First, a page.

Teach your students about the characteristics of insulators and conductors with this set of science posters for the classroom.
What Is an Insulator?
An insulator is like a superhero shield for electricity. It’s a material that doesn’t let electricity go through it easily. Insulators act as a wall that keeps the electric power in one place and doesn’t let it escape or cause any trouble!
Let’s take a look at some common insulators that you may see in your day-to-day life!
- Rubber Gloves – When you wear rubber gloves, they keep you safe from electricity, like when you’re using electrical tools.
- Plastic – Things like plastic toys, water bottles and containers are insulators because they don’t let electricity pass through them.
- Wood – The wooden handle of a spoon or a baseball bat is an insulator. It keeps you from getting shocked when you touch it.
- Glass – Windows and glass bottles are insulators because they don’t allow electricity to flow through them easily.
- Air – Even the air around us can be an insulator. That’s why we don’t get shocked just by being near electrical devices.
These insulators help keep us safe from electricity and make sure it goes where we want it to go, like in our appliances or toys, without causing any harm to us.
What Is a Conductor?
A conductor is a material that loves to let electricity flow through it. It helps electricity travel from one place to another easily, making it useful for things like turning on the lights and making our devices work.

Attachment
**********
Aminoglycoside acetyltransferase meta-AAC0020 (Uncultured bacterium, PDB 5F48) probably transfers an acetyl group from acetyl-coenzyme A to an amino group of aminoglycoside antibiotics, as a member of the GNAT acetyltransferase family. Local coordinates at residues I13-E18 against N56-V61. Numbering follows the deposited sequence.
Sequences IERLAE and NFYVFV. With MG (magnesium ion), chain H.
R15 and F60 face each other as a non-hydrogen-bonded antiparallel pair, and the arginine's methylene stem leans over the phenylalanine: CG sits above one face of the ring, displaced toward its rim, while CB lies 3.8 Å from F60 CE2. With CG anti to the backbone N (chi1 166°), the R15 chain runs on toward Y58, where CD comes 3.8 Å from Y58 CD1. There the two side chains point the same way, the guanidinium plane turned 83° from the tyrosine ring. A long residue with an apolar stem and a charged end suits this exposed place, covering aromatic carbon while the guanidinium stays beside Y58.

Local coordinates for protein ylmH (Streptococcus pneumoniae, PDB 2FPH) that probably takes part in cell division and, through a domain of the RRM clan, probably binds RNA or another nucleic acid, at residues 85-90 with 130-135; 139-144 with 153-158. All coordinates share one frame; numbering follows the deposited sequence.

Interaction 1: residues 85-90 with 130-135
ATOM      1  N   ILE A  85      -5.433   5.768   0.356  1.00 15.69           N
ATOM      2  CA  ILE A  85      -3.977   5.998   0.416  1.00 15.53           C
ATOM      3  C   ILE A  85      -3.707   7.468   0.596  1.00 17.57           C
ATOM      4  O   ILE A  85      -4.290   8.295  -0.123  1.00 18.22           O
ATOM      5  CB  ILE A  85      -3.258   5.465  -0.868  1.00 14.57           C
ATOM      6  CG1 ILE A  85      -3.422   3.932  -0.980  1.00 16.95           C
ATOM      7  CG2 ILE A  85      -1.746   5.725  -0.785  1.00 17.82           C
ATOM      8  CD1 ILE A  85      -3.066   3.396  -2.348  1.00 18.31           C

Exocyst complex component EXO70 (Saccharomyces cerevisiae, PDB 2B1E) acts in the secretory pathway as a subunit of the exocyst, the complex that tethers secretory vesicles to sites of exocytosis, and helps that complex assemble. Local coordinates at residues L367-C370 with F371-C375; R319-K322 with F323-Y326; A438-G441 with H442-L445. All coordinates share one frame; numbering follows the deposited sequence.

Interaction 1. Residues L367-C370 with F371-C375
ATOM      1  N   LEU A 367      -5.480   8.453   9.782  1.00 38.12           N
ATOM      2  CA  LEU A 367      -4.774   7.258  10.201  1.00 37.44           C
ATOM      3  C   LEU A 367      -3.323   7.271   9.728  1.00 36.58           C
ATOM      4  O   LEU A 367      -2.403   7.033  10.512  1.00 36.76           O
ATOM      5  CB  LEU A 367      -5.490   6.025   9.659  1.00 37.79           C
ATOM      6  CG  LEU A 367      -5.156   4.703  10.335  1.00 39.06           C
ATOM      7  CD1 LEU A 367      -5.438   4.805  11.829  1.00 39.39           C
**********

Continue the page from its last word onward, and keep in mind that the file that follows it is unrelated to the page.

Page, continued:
Check out some of the conductors below to help you better understand these materials!
- Metal Wires – Materials like copper, aluminum, and silver are great conductors. They let electricity flow through them easily, like a fast and smooth slide.
- Coins – Coins made of metal, like pennies or nickels, are conductors. That’s why they can sometimes make a battery-powered toy work if you touch them to both ends of a battery.
- Sea Water – Sea water is a good conductor of electricity because it contains salt, which has tiny particles called ions. These ions make it easy for electricity to flow through the water, just like a pathway, allowing it to conduct electricity well.
- Aluminum Foil – This common material often times found in your kitchen can be a conductor of electricity.
Display Facts About Insulators and Conductors With Our Poster Set!
Teach Starter has created an informative poster set for you to use in your science classroom when learning about insulators and conductors. Head on over to the green download button to access the quick-print PDF file or the editable Google Slides document. If selecting the Google Slides option, please note that you will first be prompted to make a copy of the resource to your personal drive before accessing it.
More Resources for Your Electricity Unit!
Don’t stop there! We’ve got more activities and resources that cut down on lesson planning time:
Use this insulators and conductors worksheet with your students to practise identifying the characteristics of thermal and electrical energy.
Teach your students about electrical and thermal insulators with this teaching presentation.
Distinguish between electrical insulators and conductors with a picture-based sorting activity.